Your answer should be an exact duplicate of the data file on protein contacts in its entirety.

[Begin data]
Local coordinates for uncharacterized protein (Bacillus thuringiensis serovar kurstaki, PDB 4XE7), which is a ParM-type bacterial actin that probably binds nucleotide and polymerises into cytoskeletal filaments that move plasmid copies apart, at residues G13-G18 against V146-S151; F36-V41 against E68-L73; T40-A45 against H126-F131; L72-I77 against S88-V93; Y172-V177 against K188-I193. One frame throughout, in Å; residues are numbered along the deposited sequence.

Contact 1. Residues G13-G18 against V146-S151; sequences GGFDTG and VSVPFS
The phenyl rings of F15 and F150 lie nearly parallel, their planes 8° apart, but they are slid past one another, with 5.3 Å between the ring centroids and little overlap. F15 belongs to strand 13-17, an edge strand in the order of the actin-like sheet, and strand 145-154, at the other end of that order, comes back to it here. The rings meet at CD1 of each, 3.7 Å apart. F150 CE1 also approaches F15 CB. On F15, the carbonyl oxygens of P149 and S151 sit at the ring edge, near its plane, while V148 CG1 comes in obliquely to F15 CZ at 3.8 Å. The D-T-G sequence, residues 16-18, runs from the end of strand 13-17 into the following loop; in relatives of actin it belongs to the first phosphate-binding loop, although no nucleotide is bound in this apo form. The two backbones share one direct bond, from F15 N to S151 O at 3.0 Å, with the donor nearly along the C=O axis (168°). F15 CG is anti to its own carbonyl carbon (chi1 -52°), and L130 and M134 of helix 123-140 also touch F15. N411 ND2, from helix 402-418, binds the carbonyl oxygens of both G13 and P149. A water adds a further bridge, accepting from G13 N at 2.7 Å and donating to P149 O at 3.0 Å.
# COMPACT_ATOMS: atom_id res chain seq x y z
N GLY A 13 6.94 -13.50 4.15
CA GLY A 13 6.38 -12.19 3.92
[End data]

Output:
Local coordinates for uncharacterized protein (Bacillus thuringiensis serovar kurstaki, PDB 4XE7), which is a ParM-type bacterial actin that probably binds nucleotide and polymerises into cytoskeletal filaments that move plasmid copies apart, at residues G13-G18 against V146-S151; F36-V41 against E68-L73; T40-A45 against H126-F131; L72-I77 against S88-V93; Y172-V177 against K188-I193. One frame throughout, in Å; residues are numbered along the deposited sequence.

Contact 1. Residues G13-G18 against V146-S151; sequences GGFDTG and VSVPFS
The phenyl rings of F15 and F150 lie nearly parallel, their planes 8° apart, but they are slid past one another, with 5.3 Å between the ring centroids and little overlap. F15 belongs to strand 13-17, an edge strand in the order of the actin-like sheet, and strand 145-154, at the other end of that order, comes back to it here. The rings meet at CD1 of each, 3.7 Å apart. F150 CE1 also approaches F15 CB. On F15, the carbonyl oxygens of P149 and S151 sit at the ring edge, near its plane, while V148 CG1 comes in obliquely to F15 CZ at 3.8 Å. The D-T-G sequence, residues 16-18, runs from the end of strand 13-17 into the following loop; in relatives of actin it belongs to the first phosphate-binding loop, although no nucleotide is bound in this apo form. The two backbones share one direct bond, from F15 N to S151 O at 3.0 Å, with the donor nearly along the C=O axis (168°). F15 CG is anti to its own carbonyl carbon (chi1 -52°), and L130 and M134 of helix 123-140 also touch F15. N411 ND2, from helix 402-418, binds the carbonyl oxygens of both G13 and P149. A water adds a further bridge, accepting from G13 N at 2.7 Å and donating to P149 O at 3.0 Å.
# COMPACT_ATOMS: atom_id res chain seq x y z
N GLY A 13 6.94 -13.50 4.15
CA GLY A 13 6.38 -12.19 3.92